1 week ago
Friday, July 31, 2009
The Kodiak - the verdict
I had a pretty good idea what to expect of the Folbot Kodiak having paddled the double Greenland II and the single, leaner Cooper. But I was still pleasantly surprised at both the similarities and the differences between the three Folbot kayaks. The Kodiak is as easy to build as the Greenland with great volume. However, the Kodiak is similar to the Cooper in terms of speed and tracking. It fits well inbetween the two models.
Whilst not intended as a professional review of the Kodiak, here's a quick run down of the more important points I found - in no particular order:
I had already imagined what it would be like to sit for a long time in the Kodiak as I know from experience that my bum usually goes to sleep and then my legs start to ache after a couple of hours in the Cooper. The standard seat is mainly to fault but this is, and luckily was, easily remedied. Either buy the inflatable seat that Folbot now offers or make your own modification. I settled for an inflatable cushion - be careful not to inflate too much - and after some experimentation I found the right amount of air to provide a comfortable and higher paddling position.
The seat back needs a quick modification to secure it in the upright position to prevent it falling down when you enter the kayak. It can be a real pain to reposition the seat when sitting on it. Annoying but easily fixed.
My knees were often braced against the washboards of the cockpit but this was only a problem on the very first night of paddling. Most kayaks are modified to fit the paddler and the Kodiak is no exception. A bit of ensolite foam taped to the washboards should solve any future problem.
The Position of my legs was an issue at times as I felt there was little room for movement when I was using the rudder. Luckily, the Kodiak cockpit is large enough that you can pull back the spraydeck and lift your legs and move them around without making the kayak unstable. On longer crossings I will remember to make the spraydeck ready to be removed for this purpose.
The Kodiak has very good initial stability. It can, however, still be leaned relatively easily to assist "cornering", okay, turning, without feeling off balance. The inflatable longerons running along each side of the kayak help both in stretching the skin and provide built in bouyancy. I am sure it is possible to roll the Kodiak - never say never - but it will not be easy. It is more a question of recovery and self-rescue than rolling. I have yet to try that out - was too busy videoing whales!
Being flexible the Kodiak also absorbs waves very well. I did not experience rough weather but neither did I feel the small waves out on the water.
Speed and Tracking
Folding boats are not as fast as hardshell boats but I was pleased with the way the Kodiak responded from stationary starts, and the tracking is superb. I did have a problem with the rudder but more as a result of me tying the rudder lines than anything else. Something I need to work on.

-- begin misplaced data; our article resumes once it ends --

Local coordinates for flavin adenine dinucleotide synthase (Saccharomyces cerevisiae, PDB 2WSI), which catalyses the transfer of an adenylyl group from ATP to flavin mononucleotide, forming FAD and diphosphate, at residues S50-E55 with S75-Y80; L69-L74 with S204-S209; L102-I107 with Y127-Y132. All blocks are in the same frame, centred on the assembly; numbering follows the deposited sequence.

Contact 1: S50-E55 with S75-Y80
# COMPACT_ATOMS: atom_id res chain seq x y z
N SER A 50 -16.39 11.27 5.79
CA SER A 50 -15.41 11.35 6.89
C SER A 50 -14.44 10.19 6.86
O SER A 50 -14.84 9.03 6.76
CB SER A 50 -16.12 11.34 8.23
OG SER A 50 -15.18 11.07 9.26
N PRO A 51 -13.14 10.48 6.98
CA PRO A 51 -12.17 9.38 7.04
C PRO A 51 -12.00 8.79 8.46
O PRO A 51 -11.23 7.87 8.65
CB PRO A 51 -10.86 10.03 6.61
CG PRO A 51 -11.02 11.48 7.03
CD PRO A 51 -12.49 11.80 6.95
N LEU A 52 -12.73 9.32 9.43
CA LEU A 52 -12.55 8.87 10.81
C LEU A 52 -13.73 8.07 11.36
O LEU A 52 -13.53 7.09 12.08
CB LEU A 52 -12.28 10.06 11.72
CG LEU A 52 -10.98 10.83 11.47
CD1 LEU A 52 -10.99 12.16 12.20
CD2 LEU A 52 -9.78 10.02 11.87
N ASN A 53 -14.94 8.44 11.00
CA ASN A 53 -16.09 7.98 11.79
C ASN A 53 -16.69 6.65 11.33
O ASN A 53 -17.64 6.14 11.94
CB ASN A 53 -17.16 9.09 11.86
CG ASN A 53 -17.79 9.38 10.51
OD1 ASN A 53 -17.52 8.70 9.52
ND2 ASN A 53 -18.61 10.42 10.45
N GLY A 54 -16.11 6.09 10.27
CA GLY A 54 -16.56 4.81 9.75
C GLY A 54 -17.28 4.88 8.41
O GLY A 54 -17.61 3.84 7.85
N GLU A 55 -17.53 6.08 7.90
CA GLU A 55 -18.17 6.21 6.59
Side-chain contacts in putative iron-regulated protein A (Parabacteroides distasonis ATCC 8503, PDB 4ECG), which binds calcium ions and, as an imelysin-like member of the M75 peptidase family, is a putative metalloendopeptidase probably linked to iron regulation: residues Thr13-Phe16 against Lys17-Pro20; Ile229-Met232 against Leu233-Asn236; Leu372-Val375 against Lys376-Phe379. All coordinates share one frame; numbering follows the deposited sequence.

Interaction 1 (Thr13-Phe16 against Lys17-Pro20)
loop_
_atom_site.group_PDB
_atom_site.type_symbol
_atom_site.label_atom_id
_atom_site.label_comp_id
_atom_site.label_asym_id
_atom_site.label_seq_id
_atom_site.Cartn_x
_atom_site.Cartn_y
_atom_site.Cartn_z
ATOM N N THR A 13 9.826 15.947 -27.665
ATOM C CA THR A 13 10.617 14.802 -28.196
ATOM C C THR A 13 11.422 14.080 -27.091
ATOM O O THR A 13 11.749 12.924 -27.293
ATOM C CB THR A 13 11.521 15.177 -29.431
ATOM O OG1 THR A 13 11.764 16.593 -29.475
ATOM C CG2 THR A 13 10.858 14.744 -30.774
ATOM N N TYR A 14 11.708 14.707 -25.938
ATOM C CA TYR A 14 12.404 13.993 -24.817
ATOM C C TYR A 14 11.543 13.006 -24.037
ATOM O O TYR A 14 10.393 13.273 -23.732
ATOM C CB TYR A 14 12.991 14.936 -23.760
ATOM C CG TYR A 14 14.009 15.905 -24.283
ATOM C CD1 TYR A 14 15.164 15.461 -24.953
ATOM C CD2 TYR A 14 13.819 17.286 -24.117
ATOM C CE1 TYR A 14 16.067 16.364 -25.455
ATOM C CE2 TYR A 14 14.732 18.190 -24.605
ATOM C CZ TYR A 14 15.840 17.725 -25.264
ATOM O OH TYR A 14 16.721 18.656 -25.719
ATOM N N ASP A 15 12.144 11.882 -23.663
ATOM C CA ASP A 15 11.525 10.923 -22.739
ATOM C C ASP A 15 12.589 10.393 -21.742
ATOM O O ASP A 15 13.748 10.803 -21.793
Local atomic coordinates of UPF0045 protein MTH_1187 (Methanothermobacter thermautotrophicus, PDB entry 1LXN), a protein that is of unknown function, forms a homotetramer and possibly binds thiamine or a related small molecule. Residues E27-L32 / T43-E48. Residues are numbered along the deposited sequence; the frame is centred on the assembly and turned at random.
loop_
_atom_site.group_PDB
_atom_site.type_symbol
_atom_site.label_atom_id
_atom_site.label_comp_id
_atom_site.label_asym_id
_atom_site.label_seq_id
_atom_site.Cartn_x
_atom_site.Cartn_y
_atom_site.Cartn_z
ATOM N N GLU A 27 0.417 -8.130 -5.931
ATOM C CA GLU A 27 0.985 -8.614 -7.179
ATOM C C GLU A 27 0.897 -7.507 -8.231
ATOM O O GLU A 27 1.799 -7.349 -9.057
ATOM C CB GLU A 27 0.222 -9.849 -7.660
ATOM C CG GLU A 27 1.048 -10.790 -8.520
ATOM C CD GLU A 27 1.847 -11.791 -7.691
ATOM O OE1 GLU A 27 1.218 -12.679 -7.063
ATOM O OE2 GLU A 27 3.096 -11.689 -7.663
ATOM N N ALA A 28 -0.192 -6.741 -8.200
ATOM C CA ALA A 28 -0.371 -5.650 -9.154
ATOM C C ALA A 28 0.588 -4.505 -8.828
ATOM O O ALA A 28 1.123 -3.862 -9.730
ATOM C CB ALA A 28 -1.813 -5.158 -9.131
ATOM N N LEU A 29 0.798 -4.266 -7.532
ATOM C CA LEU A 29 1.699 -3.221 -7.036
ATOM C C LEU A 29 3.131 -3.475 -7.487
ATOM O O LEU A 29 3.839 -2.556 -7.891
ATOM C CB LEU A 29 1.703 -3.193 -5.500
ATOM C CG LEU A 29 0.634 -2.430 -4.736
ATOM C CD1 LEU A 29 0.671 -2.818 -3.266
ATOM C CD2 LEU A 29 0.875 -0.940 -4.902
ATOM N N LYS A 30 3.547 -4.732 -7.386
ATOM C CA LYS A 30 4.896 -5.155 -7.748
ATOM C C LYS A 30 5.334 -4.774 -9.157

Packing the Kodiak was a dream. Very quick, easy to experiment and position the weight for trim with good access and loads of room in the bow and stern. While only packed for five days, it was not necessary to have anything stowed on the deck of the kayak other than my deckbag.
Material and Quality
The Kodiak is well made and very tough. Although a tighter fit than the other models I have built and paddled, this is no bad thing considering the whole kayak feels solid and tight. The hull is made of hypalon and this seems to stand up well to abrasion from sand and ice. I can see no sign of damage on completion of this short trip and at no time did I stop to think I should take care of the hull - I paddled and "parked" carefree. It was also quick to build and for that reason the Kodiak should be easy to maintain. Folbot stock all the necessary replacement parts, should they be needed.
Whereas portage is not an issue it is neceessary to move the kayak relatively high up the beach so as not to lose it when a wave from a calving glacier or iceberg catches you unawares. Having to move the kayak it is nice to known that it is easy to do so, although I am sure I can refine the technique yet. The dry weight of the Kodiak is just under 24 kilos. At the end of a day of paddling, tired and wet, this is appreciated.
I had no water enter the boat during five days of paddling. However, I did not experience any rough weather either. But the skin does not leak; it sheds water well from the deck.
I am very confident that the Folbot Kodiak will perform well on the expedition next year. It does need a bit of fine tuning for comfort but then most kayaks do. It swallowed gear without feeling sluggish in the water, and it actually felt sporty on take-off. The fact that I could sit comfortably and enjoy the nature and yet feel secure amongst calving icebergs and feeding humpbacks felt really good.
One last thought ... why did I choose a folding kayak when there are so many hardshell kayaks to available? Well, the fact that they can carry a lot of weight without being very heavy, they absorb waves rather than bounce off them and, not least, I can store the kayak inside the house. We don't have a lot of storage options and it gets way too cold to keep things outside during the winter. The modern folding kayak is also very closely related to the Greenland skin-on-frame kayaks in terms of construction and it feels good to be paddling such a kayak alongside the traditional qajaqs in Uummannaq.
I feel I have chosen the right folding kayak for the expedition and looking forward to filling it up with gear and starting next summer!
Following this link you can see all the technical details concerning the Folbot Kodiak.